JustKat: I would like to say that you are an incredible person with an enormous amount of honor and diplomacy. I for one, am very impressed with your behavior with all of this.

braduardo
25th of July 2006 (Tue), 18:46
I have a question that is somewhat related, but not completely. A very close friend of mine will be getting married in Feb. and I am invited as a guest. I think she would have liked me to photograph their wedding, but I don't want that responsibilty, and told her that she needs to hire a pro, but that I will be there with my camera, too.

My plan is to have a lot of the gear that I will need by then, or rent it for the weekend so that I will be properly outfitted for the event.

Is there anything special I should do, or have her do so that the official photog. doesn't feel like I'm stepping on his/her toes? I figure I'll just be sitting in the audience snapping a couple shots, and maybe taking some candids and such afterwards.

I want to be able to give my friend some wedding shots, but at the same time, I don't want to be cutting into someone else's work.

Any suggestions? Oh, and I agree with Thompsunshine... I really don't know what I would have done in a postion like that. Sucks that you had to make that type of decision. I would probably feel guilty if I did take the pictures, or feel guilty that the bride didn't get pictures. Tough spot.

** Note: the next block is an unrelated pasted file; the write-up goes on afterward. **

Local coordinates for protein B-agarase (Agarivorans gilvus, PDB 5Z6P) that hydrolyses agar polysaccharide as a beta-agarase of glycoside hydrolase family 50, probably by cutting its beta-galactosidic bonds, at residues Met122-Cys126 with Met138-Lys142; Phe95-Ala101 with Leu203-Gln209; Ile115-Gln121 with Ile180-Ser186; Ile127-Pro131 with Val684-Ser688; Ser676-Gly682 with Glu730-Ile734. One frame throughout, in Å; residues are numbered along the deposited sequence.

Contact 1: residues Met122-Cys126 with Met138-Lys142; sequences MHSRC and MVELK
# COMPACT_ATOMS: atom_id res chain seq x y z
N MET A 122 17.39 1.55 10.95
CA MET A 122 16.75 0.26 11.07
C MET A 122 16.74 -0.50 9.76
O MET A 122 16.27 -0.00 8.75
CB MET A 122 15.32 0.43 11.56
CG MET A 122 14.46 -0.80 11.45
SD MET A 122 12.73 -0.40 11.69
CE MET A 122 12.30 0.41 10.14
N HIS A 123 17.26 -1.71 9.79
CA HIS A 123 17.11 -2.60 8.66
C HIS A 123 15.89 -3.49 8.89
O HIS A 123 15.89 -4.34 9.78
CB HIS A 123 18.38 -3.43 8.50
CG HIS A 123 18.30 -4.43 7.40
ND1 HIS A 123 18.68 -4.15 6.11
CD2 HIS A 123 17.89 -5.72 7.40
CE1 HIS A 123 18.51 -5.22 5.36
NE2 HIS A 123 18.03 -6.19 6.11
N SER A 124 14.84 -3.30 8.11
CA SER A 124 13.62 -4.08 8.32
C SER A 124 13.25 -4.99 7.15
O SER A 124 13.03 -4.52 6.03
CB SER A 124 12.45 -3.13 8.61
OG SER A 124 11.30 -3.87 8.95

SuzyView
25th of July 2006 (Tue), 18:56
If you are unsure, ask them to save up for a pro and you can communicate with that pro to be a second. That way there is no pressure on you, but you can enjoy the ceremony more.

braduardo
25th of July 2006 (Tue), 19:17
They are going to get a pro... But I want to be able to give them pictures I took... Sentimental reasons, and financial ones... I wouldn't want to be a 'second' at her wedding because I do want to keep the pictures and do with them as I please, and I wouldn't want her to have to pay for my pictures. If I get any stellar ones, I would give them rather than sell them.

ejsjrnc
25th of July 2006 (Tue), 19:41